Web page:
Performance Evaluation Tools

July 7th, 2009 by Stephanie Blazey

When considering layer performance, our usual goal is to have a layer render in under 2 seconds, and simple layers can often render in under 1 second. When setting up an MXD in ArcMap, the user can get a rough idea of how long layers take to render by turning them on and off to see how long they take to render on the desktop. Any complex layers (parcels, local streets, detailed coastlines) should be limited to a closer zoom, and any general layers (county boundary, highways, large polygons) can be available at full extent.

If you are using ArcGIS 9.3.1, there is a performance analysis tool available on the “Map Service Publishing Toolbar”. Right-click the main menu in ArcMap to access the Map Service Publishing toolbar. This is helpful for overall map service performance, and can also give feedback on layers that should be limited to a larger scale. More info and instructions on how to use the Map Service Publishing Toolbar from ESRI here.

If you are using ArcGIS 9.2 or 9.3, there is a great script available called MXDPERFSTAT. The script is a free download from ESRI ArcScripts and it works with 9.2, 9.3, and 9.3.1.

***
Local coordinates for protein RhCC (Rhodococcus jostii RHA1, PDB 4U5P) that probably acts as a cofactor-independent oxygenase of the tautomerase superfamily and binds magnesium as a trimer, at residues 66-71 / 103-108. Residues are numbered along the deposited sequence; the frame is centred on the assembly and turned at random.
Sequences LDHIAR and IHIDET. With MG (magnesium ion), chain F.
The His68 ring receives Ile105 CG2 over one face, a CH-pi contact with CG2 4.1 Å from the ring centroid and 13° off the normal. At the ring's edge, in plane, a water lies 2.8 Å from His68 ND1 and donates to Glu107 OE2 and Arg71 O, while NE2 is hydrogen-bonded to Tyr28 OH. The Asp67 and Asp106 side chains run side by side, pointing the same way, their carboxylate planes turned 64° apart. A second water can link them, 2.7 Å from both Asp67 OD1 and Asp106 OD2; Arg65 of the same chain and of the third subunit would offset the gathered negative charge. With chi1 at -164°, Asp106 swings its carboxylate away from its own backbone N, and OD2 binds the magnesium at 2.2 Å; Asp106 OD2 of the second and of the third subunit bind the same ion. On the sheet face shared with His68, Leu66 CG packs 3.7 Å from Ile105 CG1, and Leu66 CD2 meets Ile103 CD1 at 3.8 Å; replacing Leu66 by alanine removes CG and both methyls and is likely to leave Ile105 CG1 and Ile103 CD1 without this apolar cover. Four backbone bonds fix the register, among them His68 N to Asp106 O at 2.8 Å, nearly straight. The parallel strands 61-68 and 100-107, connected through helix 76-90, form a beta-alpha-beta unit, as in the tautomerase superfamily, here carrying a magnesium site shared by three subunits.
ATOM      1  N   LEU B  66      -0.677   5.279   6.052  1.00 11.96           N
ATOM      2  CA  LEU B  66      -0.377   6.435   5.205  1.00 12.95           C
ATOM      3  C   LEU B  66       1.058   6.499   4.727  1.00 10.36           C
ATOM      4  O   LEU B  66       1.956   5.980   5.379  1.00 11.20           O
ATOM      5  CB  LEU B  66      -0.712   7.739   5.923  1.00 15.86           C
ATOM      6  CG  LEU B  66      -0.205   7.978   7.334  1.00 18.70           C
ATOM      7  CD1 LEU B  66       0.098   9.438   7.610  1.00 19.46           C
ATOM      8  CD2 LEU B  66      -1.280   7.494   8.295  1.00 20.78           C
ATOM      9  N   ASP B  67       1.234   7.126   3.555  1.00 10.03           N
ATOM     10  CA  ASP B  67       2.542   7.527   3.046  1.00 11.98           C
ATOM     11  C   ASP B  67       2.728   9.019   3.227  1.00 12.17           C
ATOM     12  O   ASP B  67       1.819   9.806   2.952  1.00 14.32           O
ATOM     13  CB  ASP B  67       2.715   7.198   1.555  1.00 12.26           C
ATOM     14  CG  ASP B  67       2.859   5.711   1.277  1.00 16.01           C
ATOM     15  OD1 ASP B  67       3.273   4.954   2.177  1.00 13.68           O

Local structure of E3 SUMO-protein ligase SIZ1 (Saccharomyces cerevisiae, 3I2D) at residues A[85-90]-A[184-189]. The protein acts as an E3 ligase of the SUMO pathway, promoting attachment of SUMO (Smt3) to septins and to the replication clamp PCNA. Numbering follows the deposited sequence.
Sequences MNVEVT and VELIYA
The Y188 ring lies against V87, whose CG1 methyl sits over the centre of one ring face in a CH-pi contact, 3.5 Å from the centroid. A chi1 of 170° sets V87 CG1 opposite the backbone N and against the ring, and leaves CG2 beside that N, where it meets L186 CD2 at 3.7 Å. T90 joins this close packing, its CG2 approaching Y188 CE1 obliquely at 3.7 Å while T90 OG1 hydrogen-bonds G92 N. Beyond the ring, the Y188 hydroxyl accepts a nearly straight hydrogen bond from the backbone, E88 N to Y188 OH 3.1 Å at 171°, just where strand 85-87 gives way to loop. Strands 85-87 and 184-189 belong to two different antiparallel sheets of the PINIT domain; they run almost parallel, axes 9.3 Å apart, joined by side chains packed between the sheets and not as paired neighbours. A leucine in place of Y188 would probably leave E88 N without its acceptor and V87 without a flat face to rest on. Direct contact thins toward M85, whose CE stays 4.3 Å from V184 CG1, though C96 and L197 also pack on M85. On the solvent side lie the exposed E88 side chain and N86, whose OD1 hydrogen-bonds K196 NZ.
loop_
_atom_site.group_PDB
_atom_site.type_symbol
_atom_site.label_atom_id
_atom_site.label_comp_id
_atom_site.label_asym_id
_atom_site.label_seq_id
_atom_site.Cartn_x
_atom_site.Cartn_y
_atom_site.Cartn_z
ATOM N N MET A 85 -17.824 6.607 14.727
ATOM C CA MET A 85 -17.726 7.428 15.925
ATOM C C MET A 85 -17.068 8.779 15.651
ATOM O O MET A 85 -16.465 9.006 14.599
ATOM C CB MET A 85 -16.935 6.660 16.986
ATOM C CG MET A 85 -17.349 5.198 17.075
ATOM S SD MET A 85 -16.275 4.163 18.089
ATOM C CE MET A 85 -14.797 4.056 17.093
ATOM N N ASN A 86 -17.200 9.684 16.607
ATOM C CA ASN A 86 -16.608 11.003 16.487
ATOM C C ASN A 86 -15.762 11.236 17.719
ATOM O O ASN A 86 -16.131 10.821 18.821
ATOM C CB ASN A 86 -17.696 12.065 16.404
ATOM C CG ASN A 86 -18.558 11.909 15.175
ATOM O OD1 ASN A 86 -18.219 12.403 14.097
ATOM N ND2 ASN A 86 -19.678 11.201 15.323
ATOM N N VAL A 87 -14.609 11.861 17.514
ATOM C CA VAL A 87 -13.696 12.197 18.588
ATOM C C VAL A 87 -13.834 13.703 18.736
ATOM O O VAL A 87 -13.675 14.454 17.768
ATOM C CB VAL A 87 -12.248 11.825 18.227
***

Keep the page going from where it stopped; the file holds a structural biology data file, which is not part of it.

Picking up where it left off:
MXDPERFSTAT is fairly straightforward to run, you launch it from a command prompt and it will give you feedback on your MXD performance for ArcGIS Server. It analyses your MXD at different scales and locations, which you can set yourself or accept the defaults. It goes through and turns on each layer of your MXD one by one and assesses it for performance. When complete, it outputs an XML file which shows the refresh time in seconds at each scale for the whole map, and then more detailed information for each layer at each scale, including warnings, recommendations to improve performance, number of features and vertices drawn, and layer spatial reference, to name a few. I found it took approximately 15 minutes to run the script on a site with 50 layers. The more complex layers (parcels, streets) took noticeably longer to process than the simple layers.

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